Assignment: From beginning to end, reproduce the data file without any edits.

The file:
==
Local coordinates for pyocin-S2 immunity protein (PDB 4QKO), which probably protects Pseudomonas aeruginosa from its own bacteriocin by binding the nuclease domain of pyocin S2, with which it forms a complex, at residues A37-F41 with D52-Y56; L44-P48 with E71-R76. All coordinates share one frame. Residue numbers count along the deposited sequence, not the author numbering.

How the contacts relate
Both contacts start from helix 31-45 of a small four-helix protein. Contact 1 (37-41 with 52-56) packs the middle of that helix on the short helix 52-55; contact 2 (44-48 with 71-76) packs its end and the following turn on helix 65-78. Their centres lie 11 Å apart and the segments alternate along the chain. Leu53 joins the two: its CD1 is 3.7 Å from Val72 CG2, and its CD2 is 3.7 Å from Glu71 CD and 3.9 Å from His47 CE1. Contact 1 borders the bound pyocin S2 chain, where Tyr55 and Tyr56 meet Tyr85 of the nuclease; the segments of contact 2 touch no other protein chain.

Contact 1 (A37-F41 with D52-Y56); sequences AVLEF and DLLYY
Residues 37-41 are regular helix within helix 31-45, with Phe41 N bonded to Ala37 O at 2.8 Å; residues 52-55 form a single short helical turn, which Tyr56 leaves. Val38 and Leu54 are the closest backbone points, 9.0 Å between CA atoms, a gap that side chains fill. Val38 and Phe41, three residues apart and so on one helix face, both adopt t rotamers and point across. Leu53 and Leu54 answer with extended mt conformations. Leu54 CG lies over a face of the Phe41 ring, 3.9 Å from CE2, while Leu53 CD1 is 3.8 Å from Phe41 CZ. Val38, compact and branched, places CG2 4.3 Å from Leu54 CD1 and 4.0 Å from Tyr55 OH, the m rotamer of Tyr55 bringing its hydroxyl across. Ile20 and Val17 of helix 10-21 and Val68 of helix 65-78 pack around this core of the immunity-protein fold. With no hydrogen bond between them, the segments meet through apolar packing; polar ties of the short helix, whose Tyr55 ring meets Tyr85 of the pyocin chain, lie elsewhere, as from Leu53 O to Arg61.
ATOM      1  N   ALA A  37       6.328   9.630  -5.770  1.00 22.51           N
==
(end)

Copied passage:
Local coordinates for pyocin-S2 immunity protein (PDB 4QKO), which probably protects Pseudomonas aeruginosa from its own bacteriocin by binding the nuclease domain of pyocin S2, with which it forms a complex, at residues A37-F41 with D52-Y56; L44-P48 with E71-R76. All coordinates share one frame. Residue numbers count along the deposited sequence, not the author numbering.

How the contacts relate
Both contacts start from helix 31-45 of a small four-helix protein. Contact 1 (37-41 with 52-56) packs the middle of that helix on the short helix 52-55; contact 2 (44-48 with 71-76) packs its end and the following turn on helix 65-78. Their centres lie 11 Å apart and the segments alternate along the chain. Leu53 joins the two: its CD1 is 3.7 Å from Val72 CG2, and its CD2 is 3.7 Å from Glu71 CD and 3.9 Å from His47 CE1. Contact 1 borders the bound pyocin S2 chain, where Tyr55 and Tyr56 meet Tyr85 of the nuclease; the segments of contact 2 touch no other protein chain.

Contact 1 (A37-F41 with D52-Y56); sequences AVLEF and DLLYY
Residues 37-41 are regular helix within helix 31-45, with Phe41 N bonded to Ala37 O at 2.8 Å; residues 52-55 form a single short helical turn, which Tyr56 leaves. Val38 and Leu54 are the closest backbone points, 9.0 Å between CA atoms, a gap that side chains fill. Val38 and Phe41, three residues apart and so on one helix face, both adopt t rotamers and point across. Leu53 and Leu54 answer with extended mt conformations. Leu54 CG lies over a face of the Phe41 ring, 3.9 Å from CE2, while Leu53 CD1 is 3.8 Å from Phe41 CZ. Val38, compact and branched, places CG2 4.3 Å from Leu54 CD1 and 4.0 Å from Tyr55 OH, the m rotamer of Tyr55 bringing its hydroxyl across. Ile20 and Val17 of helix 10-21 and Val68 of helix 65-78 pack around this core of the immunity-protein fold. With no hydrogen bond between them, the segments meet through apolar packing; polar ties of the short helix, whose Tyr55 ring meets Tyr85 of the pyocin chain, lie elsewhere, as from Leu53 O to Arg61.
ATOM      1  N   ALA A  37       6.328   9.630  -5.770  1.00 22.51           N